First Aid Afield
September 23, 2010
This hunting season, let's be prepared.
During a "tailgate check" the author looks for cuts and scratches along the legs and chest and for grass awns in or around the eyes, ears and mouth, between the toes, etc. A quick but thorough inspection after training or hunting sessions can uncover cuts before they become serious issues that in the least can be uncomfortable for your dog or take it out of action for a period of time if left unattended. Even worse, an imbedded grass awn left unattended can cause life-threatening complications.
Whether hunting and training, it is not uncommon for field dogs to be injured during work. Let's talk about some precautions and ideas to help us avoid problems and know how to deal with what comes our way.
As fall planning begins, it is time for a visit to your veterinarian. Ask for a basic overall health check for you dog, including dental hygiene, catching up on any necessary shots, checking for parasites and any medical problems that might interfere with your dog's training or field performance.
Our responsibility to our dog is ongoing, and this includes preseason conditioning in preparation for long days afield. We should also be informed and able to administer first aid to an injured dog whenever necessary and be able to identify more serious injuries requiring a veterinarian's attention, as well as knowing what to do to prepare the dog for transporting.
Unfortunately the more common problems associated with heat stress during early fall hunting are caused by human error or lack of attention'¦ all too often poorly conditioned or overweight dogs are worked too long and too hard.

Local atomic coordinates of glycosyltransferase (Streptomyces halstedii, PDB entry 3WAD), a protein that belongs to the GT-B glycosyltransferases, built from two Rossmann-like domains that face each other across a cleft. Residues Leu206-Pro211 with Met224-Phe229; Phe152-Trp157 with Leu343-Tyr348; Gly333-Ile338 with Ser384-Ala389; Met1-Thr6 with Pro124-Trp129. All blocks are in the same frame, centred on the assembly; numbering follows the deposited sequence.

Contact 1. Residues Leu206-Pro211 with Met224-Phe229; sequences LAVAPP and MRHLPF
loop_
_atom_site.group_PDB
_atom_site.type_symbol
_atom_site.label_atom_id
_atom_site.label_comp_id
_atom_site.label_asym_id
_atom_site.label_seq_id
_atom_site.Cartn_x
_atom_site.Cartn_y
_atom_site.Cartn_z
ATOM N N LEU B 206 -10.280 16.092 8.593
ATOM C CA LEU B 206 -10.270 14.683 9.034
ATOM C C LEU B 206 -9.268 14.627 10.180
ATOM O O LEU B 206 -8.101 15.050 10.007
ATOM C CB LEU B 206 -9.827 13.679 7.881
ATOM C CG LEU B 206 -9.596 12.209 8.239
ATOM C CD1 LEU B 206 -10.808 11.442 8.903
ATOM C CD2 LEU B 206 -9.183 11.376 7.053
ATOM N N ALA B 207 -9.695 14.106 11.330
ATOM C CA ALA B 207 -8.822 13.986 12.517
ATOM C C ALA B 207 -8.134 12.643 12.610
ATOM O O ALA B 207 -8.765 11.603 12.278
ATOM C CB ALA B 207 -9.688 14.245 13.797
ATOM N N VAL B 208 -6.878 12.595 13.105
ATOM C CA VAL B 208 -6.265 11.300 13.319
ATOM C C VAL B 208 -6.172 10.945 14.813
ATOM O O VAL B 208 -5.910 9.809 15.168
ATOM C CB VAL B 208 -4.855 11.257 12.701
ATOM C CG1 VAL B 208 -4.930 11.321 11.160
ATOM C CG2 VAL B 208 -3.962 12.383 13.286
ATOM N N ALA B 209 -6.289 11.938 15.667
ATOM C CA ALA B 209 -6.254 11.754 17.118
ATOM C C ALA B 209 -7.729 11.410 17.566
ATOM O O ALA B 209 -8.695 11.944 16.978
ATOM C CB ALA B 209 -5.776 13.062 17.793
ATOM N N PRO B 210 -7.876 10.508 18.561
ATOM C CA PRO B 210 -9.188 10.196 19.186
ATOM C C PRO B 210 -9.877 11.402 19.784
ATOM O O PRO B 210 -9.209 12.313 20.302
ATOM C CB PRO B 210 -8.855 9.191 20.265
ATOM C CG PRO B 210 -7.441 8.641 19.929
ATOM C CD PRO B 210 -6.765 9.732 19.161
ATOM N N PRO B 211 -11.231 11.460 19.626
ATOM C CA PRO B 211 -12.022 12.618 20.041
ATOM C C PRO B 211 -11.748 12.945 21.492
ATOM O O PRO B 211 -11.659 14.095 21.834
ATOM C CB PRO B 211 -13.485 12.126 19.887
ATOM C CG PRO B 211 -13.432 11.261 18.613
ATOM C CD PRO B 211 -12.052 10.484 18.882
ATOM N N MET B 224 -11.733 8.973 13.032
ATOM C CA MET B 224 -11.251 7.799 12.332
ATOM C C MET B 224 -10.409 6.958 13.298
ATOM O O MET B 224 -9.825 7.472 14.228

Remember six to eight weeks of exercise and conditioning are needed prior to the hunting season to help build up muscle and cardiovascular systems, and to generally toughen our dogs, so please take advantage of whatever time is left to do what you can in preparation for hunting. And go easy at first -- your dog will continue to build endurance throughout the season.
No matter what your dog's level of readiness for field work is, when you do go afield pay close attention to signs of stress. As a dog begins to tire, you'll notice less animation.
Dogs have facial expressions too, not unlike people, that show concern or apprehension as stress or overheating becomes a factor. Experienced handlers can recognize these signs fairly easily. They watch for a slowed gait, less tail action and other indicators of stress.
Dogs may slow their pace even though they are trying to do their job. If they wobble or pant excessively or excitedly, they may be approaching real problems and should be stopped from hunting or work. They should be cooled down in a shady, well ventilated area. Flush the dog's mouth and clear the tongue to allow for more efficient cooling.
Remember it's also important to keep dogs hydrated. Even slight dehydration results in poor performance and problems with thermoregulation. Give your dogs a little bit of water often during work, but don't let your dog gulp or drink too much.
If a dog shows signs of overheating, immerse it in cool water or spray it with a hose. If water is not available, try to apply ice packs to its head, neck and belly but do not immerse the dog in ice water. Move the dog to a cool place. Use squirt bottles of cool water to flush its mouth. Monitor rectal temperature, if possible, and get the dog to a veterinarian quickly.
When field dogs are hunting, they are very focused and driven by a natural desire to find game. They often don't give any indication of injury. It's important for a handler to find any cuts or tears and treat them. Otherwise you may not find an injury until days later after it's become infected.
Along with cuts and bruises we have to check for ticks and even dangerous grass awns.